A review by tinyjude
Babel: An Arcane History by R.F. Kuang

dark emotional hopeful reflective sad slow-paced
  • Plot- or character-driven? A mix
  • Strong character development? Yes
  • Loveable characters? Yes
  • Diverse cast of characters? Yes
  • Flaws of characters a main focus? It's complicated


Set in 19th century England, we follow the story of Robin and his cohort (Ramy, Victorie and Letty) in the highly renowed instituion of Bable. Through the lens of these characters we see them grow and suffer the effects of dark academia in all its senses. The way in which grades, work, obsession can hurt physically and mentally the students. The competitive atmosphere... But also, how deeply rooted colonialism is in every aspect of academia.

Thus, the novel explores and discusses topics such as systemic racism, colorism, slavery, colonialism and the ways in which the latter works to increase the power of the Empire. These are characters who have been extracted from their homelands and treated as assets (Robin-Canton, Ramy-Calcutta, Victoire-Haiti; Letty is the only white British woman in their group). They are the language they speak because that is valuable for the Crown, but they are nothing more than devices, another instance of colonizers exploiting colonized people and taking away their languages, culture, etc...

Some reviews complain about timelines (the author stated at the beginning that it was a piece of fiction and some changes were made to accomodate the plot) and the use of anacronisms like "whiteness" as we understand it today, but I like them. After all, this text speaks to a modern audience, us, and even though at that time they didn't have a word for this thing, now that we do, we should use it.

The novel reads in some parts much like an academic paper, as it deals in depth with etymology, linguistics, history, a little bit of literature, philosophy and politics. So, as a language nerd who could recognize from my degree studies and further research, many of the authors, concepts, explanations and dilemmas discussed, I was elated. Like a cat smelling catnip or their favourite treat. Nevertheless, that didn't make it a dense book for me, in fact, it just sparkled my interest in languages even more.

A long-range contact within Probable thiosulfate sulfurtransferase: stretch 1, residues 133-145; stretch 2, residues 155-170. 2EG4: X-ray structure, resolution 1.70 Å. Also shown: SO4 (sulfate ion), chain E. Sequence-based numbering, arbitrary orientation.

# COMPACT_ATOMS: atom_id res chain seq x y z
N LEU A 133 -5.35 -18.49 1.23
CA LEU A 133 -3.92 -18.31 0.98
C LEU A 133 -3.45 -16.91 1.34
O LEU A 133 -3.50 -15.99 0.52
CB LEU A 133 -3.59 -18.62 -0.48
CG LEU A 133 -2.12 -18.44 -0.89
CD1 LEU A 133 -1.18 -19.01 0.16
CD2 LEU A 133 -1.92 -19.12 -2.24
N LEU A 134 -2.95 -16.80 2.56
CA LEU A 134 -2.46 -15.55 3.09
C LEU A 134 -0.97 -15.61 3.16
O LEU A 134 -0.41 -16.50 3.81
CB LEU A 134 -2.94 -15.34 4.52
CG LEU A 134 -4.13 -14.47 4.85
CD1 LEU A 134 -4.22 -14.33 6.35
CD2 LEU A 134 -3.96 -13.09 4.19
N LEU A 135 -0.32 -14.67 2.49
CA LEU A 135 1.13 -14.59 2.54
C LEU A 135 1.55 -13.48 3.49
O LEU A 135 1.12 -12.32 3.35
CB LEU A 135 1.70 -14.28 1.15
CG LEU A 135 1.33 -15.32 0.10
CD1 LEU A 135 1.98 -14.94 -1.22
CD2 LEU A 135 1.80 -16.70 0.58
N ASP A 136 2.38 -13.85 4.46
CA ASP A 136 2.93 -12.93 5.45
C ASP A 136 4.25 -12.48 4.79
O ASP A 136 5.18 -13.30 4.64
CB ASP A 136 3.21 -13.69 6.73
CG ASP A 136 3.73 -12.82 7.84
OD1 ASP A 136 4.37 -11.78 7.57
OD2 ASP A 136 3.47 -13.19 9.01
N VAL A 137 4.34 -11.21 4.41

Other people feel like it was a bit too-much-on-your-nose or handholding the reader through the book. They argue that it feels patronizing, as if we wouldn't be able to recognize the problems, the racist comments they receive, without the characters pointing it out. For people well versed in these topics and who have lived through all of these experiences, it's normal to think it was too much. Nonetheless, I think it was still useful, it will be useful for people who are starting to deconstructe themselves. Furthermore, I kind of love how she hammered into every paragraph thousands of critiques, moral dilemmas about justice, rightness, exploitatin, betrayal, belonging, grief, privilege, class, race and gender differences. Because I love angry characters full of spite and vengeful thoughts. As with Rin in The Poppy Wars, I was all in with Robin and the necessity of violence to occur for an Empire or an entire system to fall. And I am also fond of lots of descriptions :D

Moreover, the intricate relationship between translation and betrayal, translation and commodification, translation and colonization, translation and identity... It was exquisite and a very beautiful defense on why preserving every single language in the world is such an important task, as it is not just about the language, but also, culture, history, identity, a whole world behind that cannot be replaced or reconstructed. A richness that must be preserved.

Finally, Victorie, my love. You are so strong and one of my favourite characters. Ramy, you were the best of them all, since your first appearance I knew you would be my favourite. Robin, oh Robin and his constant dilemmas, feeling as if he was living two lives, as if he was never complete. I loved his character development. And Letty... Fuck you!
Spoiler I knew she wouldn't get it (and I say this being a white person) and I wanted to punch her so bad. She was so disrespecftul, racist, classist, self-centered, selfish, self-victimicizing, arrogant, ignorant... She could have listened, but she didn't want to see the truth because it was ugly and it proved she was part of the problem. She was a coward and a terrible friend. She never loved them as they loved her. She never made the effort to go beyond her prejudices, she never put herself on their shoes. She enraged me so much. AND SHE FUCKING KILLED RAMY IN COLD BLOOD, HER SUPPOSED FRIEND ON WHOM SHE HAD A CRUSH ON, JUST BECAUSE HE REJECTED HER AND IT HURT HER WHITE EGO ???? JAIL TIME, GO TO HELL
And she represents so many white people who turn a blind eye to these kind of situations, because it doesn't affect them, because it is inconvenient, shows the venom in the system, and because it shows their lack of compromise, love, morality and humanity in regards to others. In contrast, that teacher (I think Mrs Craft) at the end proved to be at least decent among the white characters.

Final thought, did anyone else read some intense feelings between Robin and Ramy or was it just me? Romantic or really really platonic that go beyond their friendship in the group, like soulmates kinda.
Spoiler specially given Robin's reaction and fixation on Ramy's death among all of the Hermes Society's members and his memory of him on that first day before Robin dies, which is so idyllic and queer coded in my opinion

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